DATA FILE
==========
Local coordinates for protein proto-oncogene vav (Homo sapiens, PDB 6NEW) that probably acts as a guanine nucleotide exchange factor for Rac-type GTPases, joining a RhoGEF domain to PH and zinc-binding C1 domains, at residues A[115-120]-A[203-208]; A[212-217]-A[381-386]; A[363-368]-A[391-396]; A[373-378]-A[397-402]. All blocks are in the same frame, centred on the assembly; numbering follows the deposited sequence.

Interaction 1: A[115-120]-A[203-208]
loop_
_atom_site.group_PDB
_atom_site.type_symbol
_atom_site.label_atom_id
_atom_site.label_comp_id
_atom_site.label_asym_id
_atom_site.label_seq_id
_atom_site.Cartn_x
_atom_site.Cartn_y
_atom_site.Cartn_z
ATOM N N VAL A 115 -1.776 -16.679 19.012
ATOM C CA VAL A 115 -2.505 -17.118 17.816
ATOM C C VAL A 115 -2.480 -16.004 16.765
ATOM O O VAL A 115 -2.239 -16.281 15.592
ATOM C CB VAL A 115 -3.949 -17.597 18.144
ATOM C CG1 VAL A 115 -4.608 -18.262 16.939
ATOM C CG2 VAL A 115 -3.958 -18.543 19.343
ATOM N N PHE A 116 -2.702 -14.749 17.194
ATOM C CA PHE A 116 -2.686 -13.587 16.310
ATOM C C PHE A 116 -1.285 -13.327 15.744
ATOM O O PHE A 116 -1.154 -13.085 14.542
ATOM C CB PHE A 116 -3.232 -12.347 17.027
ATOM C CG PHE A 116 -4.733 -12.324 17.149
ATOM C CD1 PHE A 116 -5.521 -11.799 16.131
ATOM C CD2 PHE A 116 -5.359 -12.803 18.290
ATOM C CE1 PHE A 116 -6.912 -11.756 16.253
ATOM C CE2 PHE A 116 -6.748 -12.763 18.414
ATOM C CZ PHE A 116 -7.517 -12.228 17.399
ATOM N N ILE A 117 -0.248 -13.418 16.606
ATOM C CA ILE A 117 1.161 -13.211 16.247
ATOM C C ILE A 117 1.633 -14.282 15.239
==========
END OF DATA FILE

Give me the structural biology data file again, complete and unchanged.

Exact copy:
Local coordinates for protein proto-oncogene vav (Homo sapiens, PDB 6NEW) that probably acts as a guanine nucleotide exchange factor for Rac-type GTPases, joining a RhoGEF domain to PH and zinc-binding C1 domains, at residues A[115-120]-A[203-208]; A[212-217]-A[381-386]; A[363-368]-A[391-396]; A[373-378]-A[397-402]. All blocks are in the same frame, centred on the assembly; numbering follows the deposited sequence.

Interaction 1: A[115-120]-A[203-208]
loop_
_atom_site.group_PDB
_atom_site.type_symbol
_atom_site.label_atom_id
_atom_site.label_comp_id
_atom_site.label_asym_id
_atom_site.label_seq_id
_atom_site.Cartn_x
_atom_site.Cartn_y
_atom_site.Cartn_z
ATOM N N VAL A 115 -1.776 -16.679 19.012
ATOM C CA VAL A 115 -2.505 -17.118 17.816
ATOM C C VAL A 115 -2.480 -16.004 16.765
ATOM O O VAL A 115 -2.239 -16.281 15.592
ATOM C CB VAL A 115 -3.949 -17.597 18.144
ATOM C CG1 VAL A 115 -4.608 -18.262 16.939
ATOM C CG2 VAL A 115 -3.958 -18.543 19.343
ATOM N N PHE A 116 -2.702 -14.749 17.194
ATOM C CA PHE A 116 -2.686 -13.587 16.310
ATOM C C PHE A 116 -1.285 -13.327 15.744
ATOM O O PHE A 116 -1.154 -13.085 14.542
ATOM C CB PHE A 116 -3.232 -12.347 17.027
ATOM C CG PHE A 116 -4.733 -12.324 17.149
ATOM C CD1 PHE A 116 -5.521 -11.799 16.131
ATOM C CD2 PHE A 116 -5.359 -12.803 18.290
ATOM C CE1 PHE A 116 -6.912 -11.756 16.253
ATOM C CE2 PHE A 116 -6.748 -12.763 18.414
ATOM C CZ PHE A 116 -7.517 -12.228 17.399
ATOM N N ILE A 117 -0.248 -13.418 16.606
ATOM C CA ILE A 117 1.161 -13.211 16.247
ATOM C C ILE A 117 1.633 -14.282 15.239